Red Tape Reorg

The much-touted government streamlining was announced at the National People’s Congress, the first since, er, the last Congress in 2003 and the fifth in two decades.

The number of ministries will be reduced by a whopping one to 27 through combination and incorporation of agencies, with five super-ministries being created for the environment, transport, housing and construction, human resources and social security, and industry and information, which will regulate the telecoms and Internet industries, absorbing the powerful telecoms authority. The health ministry recovers food and drug safety regulation. Xinhua has details.

The bigger winner is State Environmental Protection Administration, which gets elevated to full ministry status responsible for setting emission standards and curbing pollution. It will include a new national energy commission to manage state energy consumption. There will be no new energy ministry, super or otherwise.

The medium-sized winner is the railways ministry, which has managed to stay outside the new transport super-ministry. That will oversee only water, road and air transport, plus the postal service.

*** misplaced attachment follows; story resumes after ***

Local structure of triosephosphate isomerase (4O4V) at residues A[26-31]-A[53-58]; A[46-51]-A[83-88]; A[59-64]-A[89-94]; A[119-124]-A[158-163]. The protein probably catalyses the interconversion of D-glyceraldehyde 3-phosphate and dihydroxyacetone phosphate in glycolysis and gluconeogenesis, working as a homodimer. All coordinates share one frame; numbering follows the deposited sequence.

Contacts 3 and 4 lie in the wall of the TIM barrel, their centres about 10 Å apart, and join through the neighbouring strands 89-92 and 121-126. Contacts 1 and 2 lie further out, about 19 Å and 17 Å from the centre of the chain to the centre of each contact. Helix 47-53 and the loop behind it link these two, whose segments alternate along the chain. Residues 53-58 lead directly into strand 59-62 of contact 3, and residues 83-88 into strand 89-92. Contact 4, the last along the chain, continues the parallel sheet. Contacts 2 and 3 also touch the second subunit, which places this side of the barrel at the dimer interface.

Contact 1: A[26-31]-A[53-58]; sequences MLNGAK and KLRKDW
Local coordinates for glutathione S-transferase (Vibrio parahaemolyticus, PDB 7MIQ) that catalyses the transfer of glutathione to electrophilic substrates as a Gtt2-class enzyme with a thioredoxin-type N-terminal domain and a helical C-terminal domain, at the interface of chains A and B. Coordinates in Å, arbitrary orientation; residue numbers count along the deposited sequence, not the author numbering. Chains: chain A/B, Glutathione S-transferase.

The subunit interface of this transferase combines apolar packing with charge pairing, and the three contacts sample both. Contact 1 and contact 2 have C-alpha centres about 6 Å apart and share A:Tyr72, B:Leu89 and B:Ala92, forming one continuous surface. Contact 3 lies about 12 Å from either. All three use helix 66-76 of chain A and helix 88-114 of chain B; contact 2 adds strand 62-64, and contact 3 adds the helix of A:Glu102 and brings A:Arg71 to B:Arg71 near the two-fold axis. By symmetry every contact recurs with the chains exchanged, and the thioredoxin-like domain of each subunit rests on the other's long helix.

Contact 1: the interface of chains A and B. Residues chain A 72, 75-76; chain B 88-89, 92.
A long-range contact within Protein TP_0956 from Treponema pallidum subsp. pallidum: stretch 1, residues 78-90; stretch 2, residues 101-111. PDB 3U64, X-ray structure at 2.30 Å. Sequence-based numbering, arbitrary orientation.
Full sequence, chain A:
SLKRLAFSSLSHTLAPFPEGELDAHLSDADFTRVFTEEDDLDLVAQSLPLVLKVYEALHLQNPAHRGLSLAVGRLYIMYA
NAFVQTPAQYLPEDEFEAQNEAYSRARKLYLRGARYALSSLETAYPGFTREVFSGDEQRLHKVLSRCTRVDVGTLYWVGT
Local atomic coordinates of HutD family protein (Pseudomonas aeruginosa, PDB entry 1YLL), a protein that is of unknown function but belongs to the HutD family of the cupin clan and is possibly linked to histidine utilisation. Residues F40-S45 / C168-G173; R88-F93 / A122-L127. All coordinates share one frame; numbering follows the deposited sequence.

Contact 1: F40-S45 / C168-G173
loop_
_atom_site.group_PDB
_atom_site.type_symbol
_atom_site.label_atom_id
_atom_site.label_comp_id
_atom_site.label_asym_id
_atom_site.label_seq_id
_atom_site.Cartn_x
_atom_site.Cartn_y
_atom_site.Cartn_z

The bigger loser is the National Development and Reform Commission, the top planning agency, which will lose some of its power to micromanage the economy though contract approval and licensing. Instead it will concentrate on macroeconomic policy, including energy security, which is outside the new environmental super-ministry’s remit.

Beijing also plans to strengthen coordination between the commission, the central bank and the finance ministry to make economic policy more effective. It isn’t yet clear if there will be a new coordinating body for the three agencies, as has been rumored.

How much red tape will really be cut and whether there will be fewer turf wars, especially if and when the reorganization reaches down to central, provincial and local officials remains to be seen. The carve-up of key areas like energy and transport, where an entrenched old guard has managed to defend its own, doesn’t bode well.

Leave a comment

Filed under Economy, Politics & Society

Leave a Reply

Fill in your details below or click an icon to log in: Logo

You are commenting using your account. Log Out /  Change )

Twitter picture

You are commenting using your Twitter account. Log Out /  Change )

Facebook photo

You are commenting using your Facebook account. Log Out /  Change )

Connecting to %s